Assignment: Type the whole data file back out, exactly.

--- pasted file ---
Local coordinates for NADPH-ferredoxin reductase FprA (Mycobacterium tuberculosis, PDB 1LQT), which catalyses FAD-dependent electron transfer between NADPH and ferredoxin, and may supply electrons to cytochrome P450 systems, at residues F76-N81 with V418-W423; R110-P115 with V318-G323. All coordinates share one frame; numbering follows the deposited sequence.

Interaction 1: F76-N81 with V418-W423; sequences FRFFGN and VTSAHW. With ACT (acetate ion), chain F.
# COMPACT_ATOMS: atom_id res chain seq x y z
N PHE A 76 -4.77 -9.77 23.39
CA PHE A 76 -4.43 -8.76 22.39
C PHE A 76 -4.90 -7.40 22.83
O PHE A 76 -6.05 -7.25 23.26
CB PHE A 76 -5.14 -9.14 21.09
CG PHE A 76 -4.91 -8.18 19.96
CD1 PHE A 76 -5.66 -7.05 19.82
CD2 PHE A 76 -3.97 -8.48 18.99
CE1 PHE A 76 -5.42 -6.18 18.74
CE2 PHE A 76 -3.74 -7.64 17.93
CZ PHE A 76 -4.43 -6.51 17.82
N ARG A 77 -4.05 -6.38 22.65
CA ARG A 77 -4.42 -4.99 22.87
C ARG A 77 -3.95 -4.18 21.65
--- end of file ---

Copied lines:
Local coordinates for NADPH-ferredoxin reductase FprA (Mycobacterium tuberculosis, PDB 1LQT), which catalyses FAD-dependent electron transfer between NADPH and ferredoxin, and may supply electrons to cytochrome P450 systems, at residues F76-N81 with V418-W423; R110-P115 with V318-G323. All coordinates share one frame; numbering follows the deposited sequence.

Interaction 1: F76-N81 with V418-W423; sequences FRFFGN and VTSAHW. With ACT (acetate ion), chain F.
# COMPACT_ATOMS: atom_id res chain seq x y z
N PHE A 76 -4.77 -9.77 23.39
CA PHE A 76 -4.43 -8.76 22.39
C PHE A 76 -4.90 -7.40 22.83
O PHE A 76 -6.05 -7.25 23.26
CB PHE A 76 -5.14 -9.14 21.09
CG PHE A 76 -4.91 -8.18 19.96
CD1 PHE A 76 -5.66 -7.05 19.82
CD2 PHE A 76 -3.97 -8.48 18.99
CE1 PHE A 76 -5.42 -6.18 18.74
CE2 PHE A 76 -3.74 -7.64 17.93
CZ PHE A 76 -4.43 -6.51 17.82
N ARG A 77 -4.05 -6.38 22.65
CA ARG A 77 -4.42 -4.99 22.87
C ARG A 77 -3.95 -4.18 21.65